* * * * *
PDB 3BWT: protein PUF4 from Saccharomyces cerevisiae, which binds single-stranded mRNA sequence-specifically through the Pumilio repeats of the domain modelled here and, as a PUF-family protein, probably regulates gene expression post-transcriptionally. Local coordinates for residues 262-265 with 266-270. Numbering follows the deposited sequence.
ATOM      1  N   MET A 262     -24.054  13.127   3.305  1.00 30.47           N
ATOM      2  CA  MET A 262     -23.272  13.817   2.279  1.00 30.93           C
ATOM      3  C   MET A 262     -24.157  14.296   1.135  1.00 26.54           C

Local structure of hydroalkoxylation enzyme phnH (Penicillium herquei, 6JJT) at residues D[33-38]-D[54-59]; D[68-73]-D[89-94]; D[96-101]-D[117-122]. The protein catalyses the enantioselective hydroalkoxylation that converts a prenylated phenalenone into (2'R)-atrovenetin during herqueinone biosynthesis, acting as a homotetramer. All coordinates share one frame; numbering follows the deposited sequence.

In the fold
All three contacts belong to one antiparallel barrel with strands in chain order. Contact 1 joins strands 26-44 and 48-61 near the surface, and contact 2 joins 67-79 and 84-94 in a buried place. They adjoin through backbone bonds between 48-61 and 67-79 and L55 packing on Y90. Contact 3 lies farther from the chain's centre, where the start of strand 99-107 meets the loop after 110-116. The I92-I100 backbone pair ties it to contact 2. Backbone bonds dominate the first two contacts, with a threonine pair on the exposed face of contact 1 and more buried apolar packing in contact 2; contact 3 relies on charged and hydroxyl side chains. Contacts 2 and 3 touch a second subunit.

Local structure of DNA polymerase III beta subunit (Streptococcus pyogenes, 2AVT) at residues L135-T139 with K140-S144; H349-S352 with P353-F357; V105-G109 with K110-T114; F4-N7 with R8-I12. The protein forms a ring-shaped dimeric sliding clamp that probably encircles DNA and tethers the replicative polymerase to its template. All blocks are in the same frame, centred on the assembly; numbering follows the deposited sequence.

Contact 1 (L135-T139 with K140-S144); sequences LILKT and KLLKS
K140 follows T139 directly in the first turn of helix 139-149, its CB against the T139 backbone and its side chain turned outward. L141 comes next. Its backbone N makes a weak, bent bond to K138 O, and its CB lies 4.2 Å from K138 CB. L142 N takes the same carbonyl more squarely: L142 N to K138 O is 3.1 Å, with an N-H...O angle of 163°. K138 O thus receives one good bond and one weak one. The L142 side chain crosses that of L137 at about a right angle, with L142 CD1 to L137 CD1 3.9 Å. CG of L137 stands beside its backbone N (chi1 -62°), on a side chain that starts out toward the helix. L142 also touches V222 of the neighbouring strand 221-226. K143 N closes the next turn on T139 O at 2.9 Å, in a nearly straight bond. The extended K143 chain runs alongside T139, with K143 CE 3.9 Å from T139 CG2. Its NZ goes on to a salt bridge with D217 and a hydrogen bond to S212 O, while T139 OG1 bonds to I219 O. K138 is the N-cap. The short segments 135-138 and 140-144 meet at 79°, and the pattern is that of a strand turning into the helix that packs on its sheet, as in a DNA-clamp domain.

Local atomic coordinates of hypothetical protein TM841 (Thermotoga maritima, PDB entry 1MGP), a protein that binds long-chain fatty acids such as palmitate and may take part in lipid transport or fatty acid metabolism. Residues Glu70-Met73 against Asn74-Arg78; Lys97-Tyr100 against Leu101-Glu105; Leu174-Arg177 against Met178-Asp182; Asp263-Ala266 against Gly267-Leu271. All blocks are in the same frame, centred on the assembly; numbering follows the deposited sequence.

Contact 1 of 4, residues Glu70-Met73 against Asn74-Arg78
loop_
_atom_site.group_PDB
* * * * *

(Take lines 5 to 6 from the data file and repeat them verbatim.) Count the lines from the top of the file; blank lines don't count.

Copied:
Local structure of hydroalkoxylation enzyme phnH (Penicillium herquei, 6JJT) at residues D[33-38]-D[54-59]; D[68-73]-D[89-94]; D[96-101]-D[117-122]. The protein catalyses the enantioselective hydroalkoxylation that converts a prenylated phenalenone into (2'R)-atrovenetin during herqueinone biosynthesis, acting as a homotetramer. All coordinates share one frame; numbering follows the deposited sequence.

In the fold